Military Maneuvers: A New Day for Religion in the Armed Forces?

Article excerpt

I have spoken to many people in lots of different venues: to a million people at a women's rights rally on the National Mall, to 1,000 Christian Reconstructionists at a Georgia conference and to local meetings that attract a few dozen attendees.

Until last month, however, I had never had a chance to speak to 500 Air Force officers. Oh, and did I mention, that I spoke to these soon-to-be-commanders at Maxwell Air Force base in Montgomery, Ala., during an "active shooter exercise"?

I didn't know what that was either until a few days before my arrival when I was informed that my session would start earlier than expected because everyone needed to be ready for a "lock down." This kind of drill involves a person pretending to be an armed gunman who will roam around the base at will for a few hours or so to help the leadership figure out if the staff is following orders for such a potentially devastating terrorist attack.

I was there at the invitation of Lt. Col James E. Parco to do a debate and discussion with the American Center for Law and Justice's Jay Sekulow on issues of religion in the military. As we were munching on breakfast, we both thought it would be very likely that all these commanders would be a prime "target" for the exercise and that we could almost certainly anticipate an interruption of our session. But we were wrong - there was no break-in during our presentations. So much for our military strategy acumen!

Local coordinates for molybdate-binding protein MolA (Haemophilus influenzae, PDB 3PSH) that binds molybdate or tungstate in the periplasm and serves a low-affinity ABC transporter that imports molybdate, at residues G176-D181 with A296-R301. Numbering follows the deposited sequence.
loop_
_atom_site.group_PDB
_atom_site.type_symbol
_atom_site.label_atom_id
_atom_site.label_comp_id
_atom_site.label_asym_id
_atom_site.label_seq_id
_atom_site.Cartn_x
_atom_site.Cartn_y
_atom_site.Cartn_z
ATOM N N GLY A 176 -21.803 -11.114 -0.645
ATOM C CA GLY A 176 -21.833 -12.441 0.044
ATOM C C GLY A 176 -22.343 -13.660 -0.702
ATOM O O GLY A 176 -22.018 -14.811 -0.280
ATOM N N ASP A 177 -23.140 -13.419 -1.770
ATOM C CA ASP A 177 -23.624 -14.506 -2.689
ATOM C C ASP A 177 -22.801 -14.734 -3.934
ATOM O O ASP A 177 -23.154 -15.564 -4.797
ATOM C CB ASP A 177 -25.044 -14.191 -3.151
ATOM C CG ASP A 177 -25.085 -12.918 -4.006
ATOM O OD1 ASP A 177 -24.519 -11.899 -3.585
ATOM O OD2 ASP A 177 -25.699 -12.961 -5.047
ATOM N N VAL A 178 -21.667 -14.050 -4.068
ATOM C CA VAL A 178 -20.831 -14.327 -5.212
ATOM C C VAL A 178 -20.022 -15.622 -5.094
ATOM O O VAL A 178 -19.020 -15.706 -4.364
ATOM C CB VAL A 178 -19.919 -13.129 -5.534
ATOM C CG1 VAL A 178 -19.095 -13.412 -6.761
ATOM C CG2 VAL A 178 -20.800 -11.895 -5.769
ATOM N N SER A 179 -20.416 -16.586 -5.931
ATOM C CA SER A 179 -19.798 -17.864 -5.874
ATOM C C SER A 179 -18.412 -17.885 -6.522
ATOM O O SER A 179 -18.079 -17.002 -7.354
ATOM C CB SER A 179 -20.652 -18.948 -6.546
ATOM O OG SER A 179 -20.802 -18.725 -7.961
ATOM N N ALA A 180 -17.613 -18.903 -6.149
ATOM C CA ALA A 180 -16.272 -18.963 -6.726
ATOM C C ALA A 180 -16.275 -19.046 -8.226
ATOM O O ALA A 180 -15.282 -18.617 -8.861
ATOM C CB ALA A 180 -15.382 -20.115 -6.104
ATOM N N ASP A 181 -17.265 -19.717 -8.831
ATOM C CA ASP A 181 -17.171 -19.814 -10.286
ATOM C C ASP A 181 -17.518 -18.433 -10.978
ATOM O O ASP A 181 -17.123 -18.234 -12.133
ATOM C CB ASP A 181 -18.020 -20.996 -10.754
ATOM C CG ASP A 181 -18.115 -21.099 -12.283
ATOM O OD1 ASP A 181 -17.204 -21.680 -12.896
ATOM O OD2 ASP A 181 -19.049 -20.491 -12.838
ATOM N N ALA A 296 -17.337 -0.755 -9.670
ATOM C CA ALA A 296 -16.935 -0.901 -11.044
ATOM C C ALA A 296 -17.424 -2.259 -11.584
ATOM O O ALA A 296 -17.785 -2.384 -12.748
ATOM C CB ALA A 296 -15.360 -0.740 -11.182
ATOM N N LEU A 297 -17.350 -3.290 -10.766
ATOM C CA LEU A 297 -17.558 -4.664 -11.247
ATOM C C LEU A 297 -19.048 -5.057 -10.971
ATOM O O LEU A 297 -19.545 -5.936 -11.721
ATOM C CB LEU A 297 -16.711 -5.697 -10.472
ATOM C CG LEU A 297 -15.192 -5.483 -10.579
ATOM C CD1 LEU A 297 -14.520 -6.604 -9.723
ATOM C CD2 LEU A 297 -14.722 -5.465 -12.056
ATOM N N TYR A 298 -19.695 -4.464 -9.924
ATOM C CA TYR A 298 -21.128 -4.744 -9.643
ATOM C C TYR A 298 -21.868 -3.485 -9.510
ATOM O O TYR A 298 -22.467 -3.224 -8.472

Religious issues in the military are taking on a very high profile these days. Some chaplains insist that they must be allowed to pray in Jesus' name even when they know that the gathering before them includes a variety of believers and non-believers as well.

Americans United's legislative staff worked overtime (again) to stop an amendment to a Defense Department funding authorization bill that would have guaranteed such a "right" to pray in a sectarian manner. (The measure was sponsored by Rep. Michele Bachmann of Minnesota, a key Religious Right ally.)

Some chaplains are also demanding the right to overtly condemn the behavior of gay and lesbian service members if the current "Don't Ask, Don't Tell" policy is overturned and persons of any sexual orientation may serve openly. Indeed, the Southern Baptist Convention has suggested that allowing gays to serve openly would make it more difficult for that denomination even to continue to provide chaplains.

The problem with this view of chaplains as conduits for their own theological views is that military chaplains do not function like a local pastor, rabbi or imam. First, they are paid for with the tax dollars of all of us. Second, they are part of an institution with a unique chain of command. …